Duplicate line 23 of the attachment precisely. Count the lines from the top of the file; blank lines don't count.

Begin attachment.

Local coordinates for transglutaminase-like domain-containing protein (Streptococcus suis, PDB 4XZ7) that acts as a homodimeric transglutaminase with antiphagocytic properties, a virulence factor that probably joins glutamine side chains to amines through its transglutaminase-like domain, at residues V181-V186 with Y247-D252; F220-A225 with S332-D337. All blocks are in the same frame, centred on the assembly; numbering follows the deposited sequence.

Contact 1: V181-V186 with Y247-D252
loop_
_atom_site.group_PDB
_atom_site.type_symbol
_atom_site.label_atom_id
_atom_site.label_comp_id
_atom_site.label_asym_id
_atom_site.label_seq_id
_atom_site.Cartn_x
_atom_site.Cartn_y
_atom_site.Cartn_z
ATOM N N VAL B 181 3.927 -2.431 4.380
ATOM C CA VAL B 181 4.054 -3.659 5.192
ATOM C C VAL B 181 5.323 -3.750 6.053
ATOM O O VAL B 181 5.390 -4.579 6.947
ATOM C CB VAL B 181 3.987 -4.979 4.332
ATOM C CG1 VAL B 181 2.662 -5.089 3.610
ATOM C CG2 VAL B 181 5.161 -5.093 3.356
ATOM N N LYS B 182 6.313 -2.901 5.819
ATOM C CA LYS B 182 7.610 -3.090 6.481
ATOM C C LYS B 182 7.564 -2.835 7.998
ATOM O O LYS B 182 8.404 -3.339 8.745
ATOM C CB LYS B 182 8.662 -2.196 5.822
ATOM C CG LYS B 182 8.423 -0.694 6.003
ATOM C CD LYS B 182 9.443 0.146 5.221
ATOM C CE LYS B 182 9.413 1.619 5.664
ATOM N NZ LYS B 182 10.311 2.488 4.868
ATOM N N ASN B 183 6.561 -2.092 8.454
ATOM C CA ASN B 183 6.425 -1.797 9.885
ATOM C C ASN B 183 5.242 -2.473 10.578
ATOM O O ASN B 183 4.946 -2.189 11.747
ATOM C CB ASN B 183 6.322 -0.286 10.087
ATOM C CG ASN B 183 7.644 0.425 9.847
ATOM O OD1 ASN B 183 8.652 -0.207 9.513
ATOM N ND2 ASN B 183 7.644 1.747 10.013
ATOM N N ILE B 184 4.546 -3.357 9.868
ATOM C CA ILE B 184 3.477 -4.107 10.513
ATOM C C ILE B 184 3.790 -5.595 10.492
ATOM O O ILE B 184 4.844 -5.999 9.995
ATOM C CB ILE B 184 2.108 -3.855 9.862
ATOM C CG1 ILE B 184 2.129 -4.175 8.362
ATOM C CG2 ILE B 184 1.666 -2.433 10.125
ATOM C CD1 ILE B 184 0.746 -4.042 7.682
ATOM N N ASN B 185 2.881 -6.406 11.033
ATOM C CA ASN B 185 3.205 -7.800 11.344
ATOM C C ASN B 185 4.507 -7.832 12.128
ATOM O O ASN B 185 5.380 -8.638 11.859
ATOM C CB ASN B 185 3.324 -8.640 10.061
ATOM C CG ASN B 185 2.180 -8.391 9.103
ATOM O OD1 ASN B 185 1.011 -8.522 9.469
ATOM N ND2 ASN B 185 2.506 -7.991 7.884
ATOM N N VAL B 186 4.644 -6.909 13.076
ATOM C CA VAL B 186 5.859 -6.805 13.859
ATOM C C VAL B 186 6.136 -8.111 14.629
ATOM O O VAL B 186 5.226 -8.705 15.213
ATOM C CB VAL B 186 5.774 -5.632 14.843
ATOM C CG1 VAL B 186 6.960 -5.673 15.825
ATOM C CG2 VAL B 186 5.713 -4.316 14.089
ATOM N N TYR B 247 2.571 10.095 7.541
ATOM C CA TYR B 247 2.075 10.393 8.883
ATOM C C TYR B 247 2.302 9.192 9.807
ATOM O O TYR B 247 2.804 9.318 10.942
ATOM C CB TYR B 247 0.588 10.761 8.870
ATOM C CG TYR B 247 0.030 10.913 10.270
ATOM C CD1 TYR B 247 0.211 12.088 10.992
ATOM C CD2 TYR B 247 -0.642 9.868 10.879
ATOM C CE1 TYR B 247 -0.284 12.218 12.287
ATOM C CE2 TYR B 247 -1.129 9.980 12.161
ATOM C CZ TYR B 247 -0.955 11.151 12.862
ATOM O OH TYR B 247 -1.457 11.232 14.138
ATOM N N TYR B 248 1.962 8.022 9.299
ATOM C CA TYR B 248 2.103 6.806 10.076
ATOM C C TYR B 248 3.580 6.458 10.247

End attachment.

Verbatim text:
ATOM O O LYS B 182 8.404 -3.339 8.745